PubDate: 2017-12-01
      DOI: 10.21248/gjn.10.1.111
      Issue No: Vol. 10, No. 1 (2017)
  • The Trade Regime Complex and Megaregionals – An Exploration from the
           Perspective of International Domination

    • Authors: Clara Brandi
      Abstract: Megaregional trade negotiations have become the subject of heated debate, above all in the context of the Transatlantic Trade and Investment Partnership (TTIP) and the Trans-Pacific Partnership (TPP). In this article, I argue that the justice of the global order suffers from its institutional fragmentation into regime complexes. From a republican perspective, which aspires to non-domination as a guiding principles and idea of global justice, regime complexes raise specific and important challenges in that they open the door to specific forms of domination. I thereby challenge a more optimistic outlook in regime complexes, which paints a positive normative picture of regime complexes, arguing that they enable the enhancement of democracy beyond the state and, consequently, have the potential to reduce the democratic deficit in global governance. By drawing attention to how regime complexes reinforce domination-related injustice, this article contributes an original perspective on megaregionals and to exploring the implications of global justice as non-domination.
      PubDate: 2017-12-01
      DOI: 10.21248/gjn.10.1.109
      Issue No: Vol. 10, No. 1 (2017)
  • Introduction

    • Authors: Miriam Ronzoni
      Abstract: Megaregional Trade Agreements: Challenges to Distributive Justice and Self-Determination'
      PubDate: 2017-12-01
      DOI: 10.21248/gjn.10.1.133
      Issue No: Vol. 10, No. 1 (2017)
  • Multilateralism and Megaregionalism from the Grounds-of-Justice Standpoint

    • Authors: Mathias Risse
      Abstract: This paper considers the trend towards megaregionalism (TTIP, TPP) that became prominent in the trade domain in the last years of the Obama administration. While megaregionalism has fallen by the wayside since Trump’s inauguration, the underlying rationale for such treaties will most likely reassert itself rather soon. So there are structural issues that need to be discussed from a standpoint of global justice. In all likelihood, megaregionalism is detrimental to global justice. TTIP in particular, or anything like it, might derail any possibility for a trade organization to aid the pursuit of justice at the global level, and any possibility that trade will be used to that end. From the standpoint of global justice one must hope that megaregionalism does not replace WTO multilateralism. The global-justice framework used here is the grounds-of-justice approach offered in the author’s 2012 On Global Justice.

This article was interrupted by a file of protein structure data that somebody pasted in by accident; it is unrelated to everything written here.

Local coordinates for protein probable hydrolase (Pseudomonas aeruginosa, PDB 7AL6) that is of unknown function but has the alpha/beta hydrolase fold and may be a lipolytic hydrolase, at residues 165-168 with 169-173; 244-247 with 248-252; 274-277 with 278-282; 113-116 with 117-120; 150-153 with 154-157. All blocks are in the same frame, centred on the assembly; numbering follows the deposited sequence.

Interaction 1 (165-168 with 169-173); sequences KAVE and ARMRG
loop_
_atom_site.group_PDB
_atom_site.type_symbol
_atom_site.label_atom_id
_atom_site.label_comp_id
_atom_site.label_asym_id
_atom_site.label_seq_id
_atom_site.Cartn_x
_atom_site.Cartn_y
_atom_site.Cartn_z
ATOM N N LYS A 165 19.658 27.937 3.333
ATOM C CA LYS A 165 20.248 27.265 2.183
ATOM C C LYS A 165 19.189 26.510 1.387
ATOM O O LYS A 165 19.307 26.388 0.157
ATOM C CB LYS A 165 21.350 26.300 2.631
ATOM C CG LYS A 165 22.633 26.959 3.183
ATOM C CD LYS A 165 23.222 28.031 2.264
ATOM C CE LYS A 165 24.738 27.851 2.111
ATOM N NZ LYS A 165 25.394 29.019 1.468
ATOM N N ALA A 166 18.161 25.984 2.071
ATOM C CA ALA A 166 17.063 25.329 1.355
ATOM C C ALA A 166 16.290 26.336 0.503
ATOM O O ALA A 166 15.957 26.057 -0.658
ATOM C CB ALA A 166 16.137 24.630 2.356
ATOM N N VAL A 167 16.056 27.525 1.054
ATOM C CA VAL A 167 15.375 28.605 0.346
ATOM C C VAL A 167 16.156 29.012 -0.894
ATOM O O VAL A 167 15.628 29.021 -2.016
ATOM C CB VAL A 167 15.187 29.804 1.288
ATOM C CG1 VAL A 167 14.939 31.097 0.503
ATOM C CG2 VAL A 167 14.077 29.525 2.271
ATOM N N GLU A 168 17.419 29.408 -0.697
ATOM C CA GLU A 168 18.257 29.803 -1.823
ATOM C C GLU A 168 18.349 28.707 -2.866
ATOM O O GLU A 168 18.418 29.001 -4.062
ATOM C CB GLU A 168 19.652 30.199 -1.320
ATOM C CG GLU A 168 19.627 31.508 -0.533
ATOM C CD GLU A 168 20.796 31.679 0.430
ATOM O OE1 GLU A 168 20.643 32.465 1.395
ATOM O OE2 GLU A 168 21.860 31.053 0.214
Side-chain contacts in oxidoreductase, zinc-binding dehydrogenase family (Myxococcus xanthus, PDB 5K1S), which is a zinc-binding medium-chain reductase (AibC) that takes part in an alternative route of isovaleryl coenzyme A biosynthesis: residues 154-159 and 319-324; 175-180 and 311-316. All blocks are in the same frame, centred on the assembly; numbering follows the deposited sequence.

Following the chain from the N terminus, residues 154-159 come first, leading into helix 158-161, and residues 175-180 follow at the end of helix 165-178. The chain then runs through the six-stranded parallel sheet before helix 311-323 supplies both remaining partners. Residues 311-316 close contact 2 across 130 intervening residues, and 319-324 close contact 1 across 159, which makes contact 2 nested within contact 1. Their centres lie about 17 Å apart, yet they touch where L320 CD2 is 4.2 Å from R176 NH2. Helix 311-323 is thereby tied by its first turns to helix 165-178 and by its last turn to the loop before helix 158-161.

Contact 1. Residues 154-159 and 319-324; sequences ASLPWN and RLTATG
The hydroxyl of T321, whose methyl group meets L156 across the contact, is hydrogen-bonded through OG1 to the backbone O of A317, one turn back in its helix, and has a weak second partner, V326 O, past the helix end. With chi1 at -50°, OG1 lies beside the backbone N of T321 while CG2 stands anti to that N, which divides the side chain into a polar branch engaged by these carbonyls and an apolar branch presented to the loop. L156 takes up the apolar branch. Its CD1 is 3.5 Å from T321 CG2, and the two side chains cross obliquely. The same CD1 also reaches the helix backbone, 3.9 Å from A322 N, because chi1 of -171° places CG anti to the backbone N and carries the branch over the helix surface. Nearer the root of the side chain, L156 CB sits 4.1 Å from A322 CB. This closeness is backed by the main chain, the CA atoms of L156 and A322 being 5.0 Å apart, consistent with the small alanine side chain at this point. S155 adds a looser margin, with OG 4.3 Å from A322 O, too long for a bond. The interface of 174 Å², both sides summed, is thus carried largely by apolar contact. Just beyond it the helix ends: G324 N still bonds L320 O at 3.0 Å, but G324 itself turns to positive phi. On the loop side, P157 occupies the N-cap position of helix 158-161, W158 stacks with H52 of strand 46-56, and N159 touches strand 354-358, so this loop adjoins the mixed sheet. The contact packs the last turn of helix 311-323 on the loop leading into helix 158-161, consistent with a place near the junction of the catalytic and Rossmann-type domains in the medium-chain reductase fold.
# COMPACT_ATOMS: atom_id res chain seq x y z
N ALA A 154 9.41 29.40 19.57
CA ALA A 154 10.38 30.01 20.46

PubDate: 2017-12-01
      DOI: 10.21248/gjn.10.1.108
      Issue No: Vol. 10, No. 1 (2017)
  • Rubenstein’s Analysis of the Humanitarian INGOs: The Political Ethics of
           Decision Making Processes

    • Authors: Eda Keskin
      Abstract: n/a
      PubDate: 2017-02-22
      DOI: 10.21248/gjn.9.2.120
      Issue No: Vol. 10, No. 1 (2017)
  • Expertise and the Politics of Failure

    • Authors: Rahel Kunz
      Abstract: n/a
      PubDate: 2017-02-22
      DOI: 10.21248/gjn.9.2.121
      Issue No: Vol. 10, No. 1 (2017)
  • Epistemic Inequality and its Colonial Descendants

    • Authors: Nick Sagos
      Abstract: n/a
      PubDate: 2017-02-22
      DOI: 10.21248/gjn.9.2.122
      Issue No: Vol. 10, No. 1 (2017)
School of Mathematical and Computer Sciences
Heriot-Watt University
Edinburgh, EH14 4AS, UK
Tel: +00 44 (0)131 4513762
Fax: +00 44 (0)131 4513327